Project Controlling

Tips and information about project controlling

Author: Carola Moresche | Last update: Tuesday, February 20, 2024 | Reading time: 4 min.

Maintaining a complete overview of all project expenses and revenues is one of the key aspects in successful project controlling. InLoox project management software helps you with this complex and detail focused task. In order to establish company wide cost controls in an efficient and timely manner, it is crucial to base project related decisions on most up-to-date key project data.  


  1. What is Project Controlling?
  2. What is the Significance of Project Controlling?
  3. What are the Objectives of Project Controlling?
  4. What Roles are there in Project Controlling?
  5. What are the Processes, Methods and KPIs in Project Controlling?
  6. How to do Project Controlling?
  7. What makes for good Project Controlling?
  8. Digital Project Controlling with InLoox

1. What is Project Controlling?

Project controlling stands for ensuring the achievement of project goals through: Target/actual comparison, determining deviations, evaluating the consequences and proposing corrective measures, participating in the planning of measures and monitoring their implementation. Project controlling is one of the most important tasks in project management, but one that is most often underestimated. In the context of project management, the term "controlling" is understood to mean "steering" rather than "monitoring". Although control is part of project controlling, such as monitoring the progress of the project or the project budget, the scope of responsibilities covers far more aspects.

Project controlling is therefore not an alternative to project management, but an essential part of project management, playing an extremely important role in the success of the project.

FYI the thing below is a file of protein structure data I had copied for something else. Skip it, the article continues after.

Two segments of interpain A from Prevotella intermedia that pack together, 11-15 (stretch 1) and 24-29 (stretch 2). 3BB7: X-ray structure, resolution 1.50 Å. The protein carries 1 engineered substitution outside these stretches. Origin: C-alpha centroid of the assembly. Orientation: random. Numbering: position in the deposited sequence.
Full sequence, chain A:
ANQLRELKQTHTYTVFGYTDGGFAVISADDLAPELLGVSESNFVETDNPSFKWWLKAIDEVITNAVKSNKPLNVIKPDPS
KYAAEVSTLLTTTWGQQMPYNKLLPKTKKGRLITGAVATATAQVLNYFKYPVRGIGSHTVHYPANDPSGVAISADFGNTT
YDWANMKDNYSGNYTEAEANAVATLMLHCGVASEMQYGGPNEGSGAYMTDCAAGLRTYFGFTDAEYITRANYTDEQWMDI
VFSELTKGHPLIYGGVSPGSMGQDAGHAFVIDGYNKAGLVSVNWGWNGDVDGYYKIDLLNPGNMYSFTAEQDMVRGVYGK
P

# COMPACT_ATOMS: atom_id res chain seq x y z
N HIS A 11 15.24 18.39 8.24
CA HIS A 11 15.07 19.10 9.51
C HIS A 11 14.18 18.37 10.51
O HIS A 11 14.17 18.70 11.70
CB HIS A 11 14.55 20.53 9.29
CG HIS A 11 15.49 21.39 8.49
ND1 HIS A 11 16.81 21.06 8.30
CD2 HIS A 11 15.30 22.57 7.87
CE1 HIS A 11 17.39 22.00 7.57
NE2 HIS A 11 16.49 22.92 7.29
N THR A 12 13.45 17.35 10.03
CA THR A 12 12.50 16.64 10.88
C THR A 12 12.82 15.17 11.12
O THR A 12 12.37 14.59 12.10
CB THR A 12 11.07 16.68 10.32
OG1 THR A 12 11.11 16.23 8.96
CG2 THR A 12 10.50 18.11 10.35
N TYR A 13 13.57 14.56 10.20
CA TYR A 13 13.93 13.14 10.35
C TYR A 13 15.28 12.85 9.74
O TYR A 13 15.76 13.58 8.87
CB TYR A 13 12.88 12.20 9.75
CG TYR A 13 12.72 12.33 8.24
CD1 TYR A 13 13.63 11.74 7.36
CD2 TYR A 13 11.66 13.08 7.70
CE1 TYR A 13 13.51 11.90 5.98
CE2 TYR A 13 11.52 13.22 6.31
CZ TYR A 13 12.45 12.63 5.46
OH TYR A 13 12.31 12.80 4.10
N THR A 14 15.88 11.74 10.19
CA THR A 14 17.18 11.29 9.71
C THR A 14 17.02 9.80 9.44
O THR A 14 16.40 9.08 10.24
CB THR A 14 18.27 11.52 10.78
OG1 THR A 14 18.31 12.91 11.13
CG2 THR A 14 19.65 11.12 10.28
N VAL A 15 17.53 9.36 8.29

2. What is the Significance of Project Controlling?

Project controlling plays an important role in all project phases, i.e. the entire project life cycle. Despite detailed planning, many projects often fail in the implementation phase because problems and delays are recognized too late and the project can no longer be saved. This means that monitoring the costs and progress of the project is essential at every stage.

Many projects fail completely or are completed far too late, resulting in significantly higher costs than estimated. The causes of failure can be due to external factors that can only be controlled to a limited extent, but often the origin can be found internally:

  • Lack of change management
  • Inefficient communication
  • Insufficient technical skills or project management knowledge

Project controlling can help increase the success rate of projects. This is because project controlling monitors all processes, checks them and, if necessary, intervenes to control them. This not only provides an overview of the entire project, but also an insight into the individual areas. This enables project managers to identify risks at an early stage and react in good time, i.e. either eliminate them completely or at least mitigate them so that the project schedule can be adhered to.

3. What are the Objectives of Project Controlling?

The main aim of project controlling is to keep the planned and actual project progress in line. This means that the costs, expenses, deadlines and results (see specifications) agreed with the client are adhered to as far as possible.

The project plan is the most important project controlling instrument, because without a project plan there is no way of comparing target and actual data.

4. What Roles are there in Project Controlling?

Project manager / project leader

Project managers are often also project controllers, but even if the two roles are held by different people, they still work closely together. Project controllers rely on information from project managers so that they can monitor the progress of the project.